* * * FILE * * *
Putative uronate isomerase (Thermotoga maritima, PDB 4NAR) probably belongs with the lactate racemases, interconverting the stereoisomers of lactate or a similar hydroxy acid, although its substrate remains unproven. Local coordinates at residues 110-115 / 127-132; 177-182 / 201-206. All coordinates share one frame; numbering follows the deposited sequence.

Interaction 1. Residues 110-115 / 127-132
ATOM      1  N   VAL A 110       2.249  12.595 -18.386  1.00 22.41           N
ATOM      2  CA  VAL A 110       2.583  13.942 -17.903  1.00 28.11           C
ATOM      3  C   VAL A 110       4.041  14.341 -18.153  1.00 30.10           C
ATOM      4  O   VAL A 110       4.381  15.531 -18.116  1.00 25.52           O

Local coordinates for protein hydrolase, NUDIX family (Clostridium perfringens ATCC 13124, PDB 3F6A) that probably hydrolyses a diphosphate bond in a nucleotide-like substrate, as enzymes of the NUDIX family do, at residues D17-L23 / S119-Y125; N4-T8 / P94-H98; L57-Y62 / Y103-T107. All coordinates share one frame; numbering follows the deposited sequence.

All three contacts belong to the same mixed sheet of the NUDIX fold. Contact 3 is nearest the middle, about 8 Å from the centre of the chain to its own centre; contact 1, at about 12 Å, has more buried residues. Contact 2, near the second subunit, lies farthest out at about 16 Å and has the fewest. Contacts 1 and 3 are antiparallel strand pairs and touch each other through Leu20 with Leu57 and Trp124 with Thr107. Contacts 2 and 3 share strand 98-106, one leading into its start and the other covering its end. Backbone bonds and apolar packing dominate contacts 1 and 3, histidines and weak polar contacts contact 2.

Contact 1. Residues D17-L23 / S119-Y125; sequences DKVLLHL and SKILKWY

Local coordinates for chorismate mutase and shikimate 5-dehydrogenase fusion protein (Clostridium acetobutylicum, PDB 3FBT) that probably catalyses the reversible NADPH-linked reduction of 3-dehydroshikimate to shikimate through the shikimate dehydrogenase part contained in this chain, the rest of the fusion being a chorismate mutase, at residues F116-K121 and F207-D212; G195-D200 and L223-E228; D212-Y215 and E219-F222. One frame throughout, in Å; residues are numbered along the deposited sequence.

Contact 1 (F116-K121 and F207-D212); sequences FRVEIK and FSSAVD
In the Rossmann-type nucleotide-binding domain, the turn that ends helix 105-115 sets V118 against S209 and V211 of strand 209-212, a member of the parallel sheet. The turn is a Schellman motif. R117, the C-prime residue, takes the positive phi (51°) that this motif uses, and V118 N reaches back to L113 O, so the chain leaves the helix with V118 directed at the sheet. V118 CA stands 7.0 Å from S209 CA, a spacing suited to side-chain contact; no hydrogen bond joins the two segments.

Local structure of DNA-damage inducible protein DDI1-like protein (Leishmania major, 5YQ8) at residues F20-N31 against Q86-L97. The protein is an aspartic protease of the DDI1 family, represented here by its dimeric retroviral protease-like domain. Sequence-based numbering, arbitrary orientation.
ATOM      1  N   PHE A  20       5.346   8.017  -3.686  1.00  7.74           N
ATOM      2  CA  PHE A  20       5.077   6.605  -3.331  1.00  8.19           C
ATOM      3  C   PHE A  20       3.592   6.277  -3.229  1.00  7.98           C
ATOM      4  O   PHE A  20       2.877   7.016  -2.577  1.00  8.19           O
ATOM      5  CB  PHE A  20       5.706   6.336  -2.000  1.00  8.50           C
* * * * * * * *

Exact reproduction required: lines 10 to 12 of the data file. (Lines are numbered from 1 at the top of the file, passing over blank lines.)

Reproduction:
Local coordinates for chorismate mutase and shikimate 5-dehydrogenase fusion protein (Clostridium acetobutylicum, PDB 3FBT) that probably catalyses the reversible NADPH-linked reduction of 3-dehydroshikimate to shikimate through the shikimate dehydrogenase part contained in this chain, the rest of the fusion being a chorismate mutase, at residues F116-K121 and F207-D212; G195-D200 and L223-E228; D212-Y215 and E219-F222. One frame throughout, in Å; residues are numbered along the deposited sequence.

Contact 1 (F116-K121 and F207-D212); sequences FRVEIK and FSSAVD
In the Rossmann-type nucleotide-binding domain, the turn that ends helix 105-115 sets V118 against S209 and V211 of strand 209-212, a member of the parallel sheet. The turn is a Schellman motif. R117, the C-prime residue, takes the positive phi (51°) that this motif uses, and V118 N reaches back to L113 O, so the chain leaves the helix with V118 directed at the sheet. V118 CA stands 7.0 Å from S209 CA, a spacing suited to side-chain contact; no hydrogen bond joins the two segments.